Carlo Actis Dato is back with another of his irrepressible bands, Actis Furioso. The tentet was captured live at the D'Jazz Festival in Nevers, France in 2002 and in Torino, Italy in December 2004. The music is colourful and vibrant, attributes that are made all the more tangible by the musicians, whose art goes beyond the pale of the ordinary. Each brings a strength that enlarges and bloods the composition; and as music and theatre meetthe latter quite apparent even on recordthe listener is in for a stimulating experience.
Actis Dato builds many of his compositions on the folk music of the places he visits. The result is a broad panorama of sounds daubed and splattered and twisted into a remarkable assemblage. The raucous edge of showtime comes right off with the band chanting before getting into "Perdasdefogu, with Actis Dato's robust baritone sax leading the melodic charge. As the drums and percussion get into the thick, Luca Calabrese dissipates the melody, knotting it, and then when he comes back, bouncing the lines. But the straight and expected is not for the band to essay; instead, these players keep juxtaposing the theme with free-spirited passages.
"Mar Tirreno is another alluring tune. The band infuses a light twirl that is extended and distended by Actis Dato on the tenor sax, with the other horns adding the counterpoint. As the piece progresses, the sound gets deeper into the groove, and then it is pulled out and sent out to whirl by percussion and Piero Ponzo's airy clarinet. Beppe Di Filippo brings in the waltz on "Djolibà, the song floating beautifully, the horns then taking it into a more animated air. But this being Actis Furioso, a robust sound soon infiltrates the piece, which becomes a take-off point for Di Filippo, who fills the extension with entertaining ideas. There is plenty of room for soloists here, but Ponzo has the most illumining moments. The final layer of beckoning is cast by the drums and percussion duo of Fiorenzo Sordini and "Chiquitico Ferdinando Despaigne.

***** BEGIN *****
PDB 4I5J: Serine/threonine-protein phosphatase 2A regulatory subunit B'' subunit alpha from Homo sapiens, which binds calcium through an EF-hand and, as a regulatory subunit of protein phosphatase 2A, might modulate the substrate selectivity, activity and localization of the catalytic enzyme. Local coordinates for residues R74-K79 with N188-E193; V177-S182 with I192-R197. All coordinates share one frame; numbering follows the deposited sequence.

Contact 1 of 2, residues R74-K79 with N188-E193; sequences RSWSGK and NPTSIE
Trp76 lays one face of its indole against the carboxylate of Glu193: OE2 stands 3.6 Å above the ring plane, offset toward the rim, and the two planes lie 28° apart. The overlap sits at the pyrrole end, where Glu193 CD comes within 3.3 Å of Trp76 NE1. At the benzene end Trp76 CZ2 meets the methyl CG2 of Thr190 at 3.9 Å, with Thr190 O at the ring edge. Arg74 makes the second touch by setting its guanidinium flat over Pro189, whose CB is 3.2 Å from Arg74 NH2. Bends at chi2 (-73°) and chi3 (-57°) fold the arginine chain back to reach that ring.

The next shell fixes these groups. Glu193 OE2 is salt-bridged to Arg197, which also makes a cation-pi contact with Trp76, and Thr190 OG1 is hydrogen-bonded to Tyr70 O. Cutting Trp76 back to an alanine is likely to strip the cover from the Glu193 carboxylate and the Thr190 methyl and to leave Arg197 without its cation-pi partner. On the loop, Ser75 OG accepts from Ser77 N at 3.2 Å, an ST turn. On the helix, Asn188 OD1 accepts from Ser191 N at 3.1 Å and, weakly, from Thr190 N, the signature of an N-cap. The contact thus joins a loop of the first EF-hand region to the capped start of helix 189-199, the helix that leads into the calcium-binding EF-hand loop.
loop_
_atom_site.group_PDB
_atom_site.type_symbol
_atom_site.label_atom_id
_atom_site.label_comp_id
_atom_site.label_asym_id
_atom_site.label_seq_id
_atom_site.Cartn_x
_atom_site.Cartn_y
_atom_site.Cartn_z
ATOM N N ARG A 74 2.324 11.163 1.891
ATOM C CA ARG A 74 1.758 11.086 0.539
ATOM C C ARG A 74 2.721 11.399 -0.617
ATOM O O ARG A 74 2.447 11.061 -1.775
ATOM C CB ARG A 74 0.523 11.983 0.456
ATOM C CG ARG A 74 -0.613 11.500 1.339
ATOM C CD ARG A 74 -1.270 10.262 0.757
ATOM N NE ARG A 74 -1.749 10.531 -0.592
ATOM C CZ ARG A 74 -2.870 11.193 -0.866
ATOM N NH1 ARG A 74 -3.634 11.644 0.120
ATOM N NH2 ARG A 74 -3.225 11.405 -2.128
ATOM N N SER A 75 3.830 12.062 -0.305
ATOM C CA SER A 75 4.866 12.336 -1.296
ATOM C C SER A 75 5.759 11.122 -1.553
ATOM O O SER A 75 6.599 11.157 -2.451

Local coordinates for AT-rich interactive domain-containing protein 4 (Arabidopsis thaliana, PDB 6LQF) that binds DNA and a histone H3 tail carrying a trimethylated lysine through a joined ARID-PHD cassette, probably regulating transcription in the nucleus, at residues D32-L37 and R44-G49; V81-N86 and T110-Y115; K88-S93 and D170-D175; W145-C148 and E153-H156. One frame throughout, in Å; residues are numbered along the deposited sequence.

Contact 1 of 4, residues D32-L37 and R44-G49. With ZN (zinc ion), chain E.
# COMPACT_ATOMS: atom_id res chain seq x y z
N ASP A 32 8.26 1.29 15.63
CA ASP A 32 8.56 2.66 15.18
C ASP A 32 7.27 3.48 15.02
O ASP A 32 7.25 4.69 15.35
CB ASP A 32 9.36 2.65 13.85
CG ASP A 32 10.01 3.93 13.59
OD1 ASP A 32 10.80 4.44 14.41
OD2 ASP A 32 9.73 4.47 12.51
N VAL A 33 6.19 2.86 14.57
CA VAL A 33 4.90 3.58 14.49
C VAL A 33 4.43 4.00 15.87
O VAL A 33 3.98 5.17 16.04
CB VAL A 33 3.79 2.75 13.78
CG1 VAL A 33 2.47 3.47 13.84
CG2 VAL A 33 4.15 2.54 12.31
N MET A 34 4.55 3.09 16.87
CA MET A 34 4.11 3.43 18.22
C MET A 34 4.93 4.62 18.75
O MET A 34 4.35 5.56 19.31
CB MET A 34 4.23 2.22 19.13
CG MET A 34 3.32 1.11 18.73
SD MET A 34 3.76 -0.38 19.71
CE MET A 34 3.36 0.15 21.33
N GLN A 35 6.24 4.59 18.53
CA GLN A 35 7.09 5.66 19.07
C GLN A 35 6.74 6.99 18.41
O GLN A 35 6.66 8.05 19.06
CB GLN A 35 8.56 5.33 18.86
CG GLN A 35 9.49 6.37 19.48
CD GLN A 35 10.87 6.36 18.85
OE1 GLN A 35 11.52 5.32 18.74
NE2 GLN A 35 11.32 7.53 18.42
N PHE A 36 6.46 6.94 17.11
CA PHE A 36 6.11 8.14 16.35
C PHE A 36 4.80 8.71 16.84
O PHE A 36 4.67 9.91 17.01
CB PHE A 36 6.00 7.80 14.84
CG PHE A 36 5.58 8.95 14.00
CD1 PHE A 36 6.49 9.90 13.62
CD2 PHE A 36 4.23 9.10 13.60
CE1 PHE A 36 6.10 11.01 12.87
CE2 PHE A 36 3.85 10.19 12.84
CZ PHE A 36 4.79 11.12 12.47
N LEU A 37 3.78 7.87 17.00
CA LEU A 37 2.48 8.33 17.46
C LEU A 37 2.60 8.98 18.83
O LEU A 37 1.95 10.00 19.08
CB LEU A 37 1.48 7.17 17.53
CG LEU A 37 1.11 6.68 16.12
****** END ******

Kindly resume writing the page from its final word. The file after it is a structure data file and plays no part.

Avanti Popolo!, a sprightly record which casts a spell, also has a video of the band in concert.
Track Listing: Perdasdefogu; Mar Tirreno; Oltremare; Djolibà; Haiti Serenade; Le Poulet Télévisé; Hotel Balimà; Portorico Smog; Melanconico cha-cha.
Personnel: Luca Calabrese: trumpet; Marco Rigoletti: trumpet; Gianpiero Malfatto: trombone and tuba; Carlo Actis Dato: tenor and baritone sax, bass clarinet; Piero Ponzo: alto sax, clarinet; Beppe Di Filippo: soprano, alto and tenor sax; il mostro Pino Romero: baritone and bass sax; Salvatore Enrico Fazio: bass; Chiquitico Ferdinando Despaigne: percussion; Fiorenzo Sordini: drums.
I was first exposed to jazz in 1961 (at age 10) when I was in a shopping arcade in Southport, England with my parents. I fell in love with the music playing over the PA system; Take Five by the Dave Brubeck Quartet
I was first exposed to jazz in 1961 (at age 10) when I was in a shopping arcade in Southport, England with my parents. I fell in love with the music playing over the PA system; Take Five by the Dave Brubeck Quartet. After going through Rock 'n Roll, the Beatles and Heavy Metal/Hard Rock phases over the next eight or so years, I finally bought my first jazz album; We're All Together Again for the First Time by Dave Brubeck, Paul Desmond and Gerry Mulligan. I was hooked on jazz, and still am 40+ years later.
I moved from England to the USA in 2002, and founded the Brookfield Jazz Society in 2005.
I became editor of the quarterly IAJRC Journalin 2012. The magazine goes to the worldwide membership of the IAJRC (International Association of Jazz Record Collectors) and many major libraries and educational establishments around the world.
As well as being the editor of the IAJRC Journal, I write about jazz and review CDs, vinyl, DVDs and books on jazz.
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